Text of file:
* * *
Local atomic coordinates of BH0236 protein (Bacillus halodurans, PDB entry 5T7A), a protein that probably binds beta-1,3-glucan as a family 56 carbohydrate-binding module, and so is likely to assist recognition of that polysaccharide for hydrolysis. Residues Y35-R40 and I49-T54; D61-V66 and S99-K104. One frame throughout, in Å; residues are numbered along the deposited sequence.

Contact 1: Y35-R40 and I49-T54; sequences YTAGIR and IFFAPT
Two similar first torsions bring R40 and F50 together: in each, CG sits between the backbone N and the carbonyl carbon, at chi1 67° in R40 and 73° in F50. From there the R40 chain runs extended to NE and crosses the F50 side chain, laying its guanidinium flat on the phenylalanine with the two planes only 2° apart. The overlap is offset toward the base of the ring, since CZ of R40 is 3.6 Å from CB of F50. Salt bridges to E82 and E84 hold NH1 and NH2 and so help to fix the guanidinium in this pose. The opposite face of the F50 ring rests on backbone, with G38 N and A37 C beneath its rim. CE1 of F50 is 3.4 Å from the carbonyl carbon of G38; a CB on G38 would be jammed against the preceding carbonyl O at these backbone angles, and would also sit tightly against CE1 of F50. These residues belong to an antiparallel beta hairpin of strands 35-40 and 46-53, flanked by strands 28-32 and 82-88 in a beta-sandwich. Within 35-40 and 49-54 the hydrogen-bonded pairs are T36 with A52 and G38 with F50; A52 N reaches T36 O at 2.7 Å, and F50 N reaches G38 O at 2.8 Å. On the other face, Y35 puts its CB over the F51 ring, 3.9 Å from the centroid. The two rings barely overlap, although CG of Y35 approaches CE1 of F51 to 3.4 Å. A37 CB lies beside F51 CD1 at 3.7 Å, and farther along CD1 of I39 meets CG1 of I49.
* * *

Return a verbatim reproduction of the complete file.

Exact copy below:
Local atomic coordinates of BH0236 protein (Bacillus halodurans, PDB entry 5T7A), a protein that probably binds beta-1,3-glucan as a family 56 carbohydrate-binding module, and so is likely to assist recognition of that polysaccharide for hydrolysis. Residues Y35-R40 and I49-T54; D61-V66 and S99-K104. One frame throughout, in Å; residues are numbered along the deposited sequence.

Contact 1: Y35-R40 and I49-T54; sequences YTAGIR and IFFAPT
Two similar first torsions bring R40 and F50 together: in each, CG sits between the backbone N and the carbonyl carbon, at chi1 67° in R40 and 73° in F50. From there the R40 chain runs extended to NE and crosses the F50 side chain, laying its guanidinium flat on the phenylalanine with the two planes only 2° apart. The overlap is offset toward the base of the ring, since CZ of R40 is 3.6 Å from CB of F50. Salt bridges to E82 and E84 hold NH1 and NH2 and so help to fix the guanidinium in this pose. The opposite face of the F50 ring rests on backbone, with G38 N and A37 C beneath its rim. CE1 of F50 is 3.4 Å from the carbonyl carbon of G38; a CB on G38 would be jammed against the preceding carbonyl O at these backbone angles, and would also sit tightly against CE1 of F50. These residues belong to an antiparallel beta hairpin of strands 35-40 and 46-53, flanked by strands 28-32 and 82-88 in a beta-sandwich. Within 35-40 and 49-54 the hydrogen-bonded pairs are T36 with A52 and G38 with F50; A52 N reaches T36 O at 2.7 Å, and F50 N reaches G38 O at 2.8 Å. On the other face, Y35 puts its CB over the F51 ring, 3.9 Å from the centroid. The two rings barely overlap, although CG of Y35 approaches CE1 of F51 to 3.4 Å. A37 CB lies beside F51 CD1 at 3.7 Å, and farther along CD1 of I39 meets CG1 of I49.